# Documentation

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# boxcox

Box-Cox transformation

## Syntax

[transdat,lambda] = boxcox(data)
[transfts,lambda] = boxcox(tsobj)
transdat = boxcox(lambda,data)
transfts = boxcox(lambda,tsobj)

## Arguments

 data Data vector. Must be positive and specified as a column data vector. tsobj Financial time series object.

## Description

boxcox transforms nonnormally distributed data to a set of data that has approximately normal distribution. The Box-Cox transformation is a family of power transformations.

If λ is not = 0, then

$data\left(\lambda \right)=\frac{dat{a}^{\lambda }-1}{\lambda }$

If λ is = 0, then

$data\left(\lambda \right)=\mathrm{log}\left(data\right)$

The logarithm is the natural logarithm (log base e). The algorithm calls for finding the λ value that maximizes the Log-Likelihood Function (LLF). The search is conducted using fminsearch.

[transdat,lambda] = boxcox(data) transforms the data vector data using the Box-Cox transformation method into transdat. It also estimates the transformation parameter λ.

[transfts,lambda] = boxcox(tsojb) transforms the financial time series object tsobj using the Box-Cox transformation method into transfts. It also estimates the transformation parameter λ.

If the input data is a vector, lambda is a scalar. If the input is a financial time series object, lambda is a structure with fields similar to the components of the object; for example, if the object contains series names Open and Close, lambda has fields lambda.Open and lambda.Close.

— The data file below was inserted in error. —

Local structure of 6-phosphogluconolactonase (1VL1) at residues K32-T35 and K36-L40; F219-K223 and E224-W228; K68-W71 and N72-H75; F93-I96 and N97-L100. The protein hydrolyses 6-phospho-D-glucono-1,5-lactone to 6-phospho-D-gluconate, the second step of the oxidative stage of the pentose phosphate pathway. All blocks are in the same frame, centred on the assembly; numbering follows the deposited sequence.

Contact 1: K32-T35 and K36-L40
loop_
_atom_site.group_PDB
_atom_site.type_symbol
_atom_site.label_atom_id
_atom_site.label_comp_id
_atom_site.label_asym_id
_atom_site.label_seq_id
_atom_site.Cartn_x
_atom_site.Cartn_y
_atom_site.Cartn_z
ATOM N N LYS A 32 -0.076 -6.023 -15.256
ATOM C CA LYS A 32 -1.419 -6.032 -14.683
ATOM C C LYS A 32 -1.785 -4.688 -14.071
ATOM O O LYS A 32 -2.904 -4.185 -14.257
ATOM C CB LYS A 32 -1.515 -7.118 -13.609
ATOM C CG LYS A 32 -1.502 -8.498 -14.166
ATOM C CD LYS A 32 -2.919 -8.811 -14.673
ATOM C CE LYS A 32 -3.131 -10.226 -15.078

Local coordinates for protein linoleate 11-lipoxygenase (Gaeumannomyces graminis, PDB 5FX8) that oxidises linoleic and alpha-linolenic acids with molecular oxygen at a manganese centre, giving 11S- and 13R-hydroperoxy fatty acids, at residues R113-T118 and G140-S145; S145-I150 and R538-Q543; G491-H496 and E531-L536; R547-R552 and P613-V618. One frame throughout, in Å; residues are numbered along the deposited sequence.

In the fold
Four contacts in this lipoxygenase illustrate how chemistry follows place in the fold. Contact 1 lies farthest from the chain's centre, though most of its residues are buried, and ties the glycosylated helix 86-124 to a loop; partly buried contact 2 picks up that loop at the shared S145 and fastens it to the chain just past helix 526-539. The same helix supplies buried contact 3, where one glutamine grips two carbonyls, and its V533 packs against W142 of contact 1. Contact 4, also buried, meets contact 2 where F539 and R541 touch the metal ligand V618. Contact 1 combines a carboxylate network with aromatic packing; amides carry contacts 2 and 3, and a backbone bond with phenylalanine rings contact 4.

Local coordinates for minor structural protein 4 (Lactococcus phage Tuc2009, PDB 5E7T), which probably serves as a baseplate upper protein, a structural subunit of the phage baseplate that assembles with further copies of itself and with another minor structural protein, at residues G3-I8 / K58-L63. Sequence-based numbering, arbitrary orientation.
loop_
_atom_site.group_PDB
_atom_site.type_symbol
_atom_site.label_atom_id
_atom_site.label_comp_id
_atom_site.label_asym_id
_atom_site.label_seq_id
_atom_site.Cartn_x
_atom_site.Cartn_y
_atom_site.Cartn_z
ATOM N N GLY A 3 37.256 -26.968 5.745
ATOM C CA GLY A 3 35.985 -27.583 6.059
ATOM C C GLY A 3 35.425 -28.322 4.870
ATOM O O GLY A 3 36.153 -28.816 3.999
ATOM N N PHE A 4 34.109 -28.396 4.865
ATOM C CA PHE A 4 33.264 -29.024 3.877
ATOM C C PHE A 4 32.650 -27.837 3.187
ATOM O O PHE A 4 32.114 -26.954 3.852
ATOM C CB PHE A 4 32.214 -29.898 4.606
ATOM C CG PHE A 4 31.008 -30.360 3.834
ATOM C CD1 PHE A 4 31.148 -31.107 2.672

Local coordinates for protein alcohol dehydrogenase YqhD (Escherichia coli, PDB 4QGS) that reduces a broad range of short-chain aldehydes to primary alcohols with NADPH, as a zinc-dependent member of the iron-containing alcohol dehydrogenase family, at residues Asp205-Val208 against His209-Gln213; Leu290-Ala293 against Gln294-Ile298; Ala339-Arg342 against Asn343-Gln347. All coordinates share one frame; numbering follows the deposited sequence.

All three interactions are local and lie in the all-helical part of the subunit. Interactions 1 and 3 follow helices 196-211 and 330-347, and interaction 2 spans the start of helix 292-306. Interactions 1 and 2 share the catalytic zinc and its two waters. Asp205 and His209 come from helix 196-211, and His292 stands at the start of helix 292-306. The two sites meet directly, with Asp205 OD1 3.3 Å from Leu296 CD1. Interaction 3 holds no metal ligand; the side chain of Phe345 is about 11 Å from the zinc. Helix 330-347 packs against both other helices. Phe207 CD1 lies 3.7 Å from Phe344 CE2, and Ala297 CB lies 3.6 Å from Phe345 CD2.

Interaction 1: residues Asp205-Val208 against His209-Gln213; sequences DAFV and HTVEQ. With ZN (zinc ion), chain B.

transdat = boxcox(lambda, data) and transfts = boxcox(lambda, tsobj) transform the data using a certain specified λ for the Box-Cox transformation. This syntax does not find the optimum λ that maximizes the LLF.

## Examples

collapse all

Use boxcox to transform the data series contained in a financial time series object into another set of data series with relatively normal distributions.

Create a financial time series object from the supplied whirlpool.dat data file.

whrl = ascii2fts('whirlpool.dat', 1, 2, []);

Fill any missing values denoted with NaN's in whrl with values calculated using the linear method.

f_whrl = fillts(whrl);

Transform the nonnormally distributed filled data series f_whrl into a normally distributed one using Box-Cox transformation.

bc_whrl = boxcox(f_whrl);

Compare the result of the Close data series with a normal (Gaussian) probability distribution function and the nonnormally distributed f_whrl.

subplot(2, 1, 1);
hist(f_whrl.Close);
grid; title('Nonnormally Distributed Data');
subplot(2, 1, 2);
hist(bc_whrl.Close);
grid; title('Box-Cox Transformed Data');

The bar chart on the top represents the probability distribution function of the filled data series, f_whrl, which is the original data series whrl with the missing values interpolated using the linear method. The distribution is skewed toward the left (not normally distributed). The bar chart on the bottom is less skewed to the left. If you plot a Gaussian probability distribution function (PDF) with similar mean and standard deviation, the distribution of the transformed data is very close to normal (Gaussian). When you examine the contents of the resulting object bc_whrl, you find an identical object to the original object whrl but the contents are the transformed data series.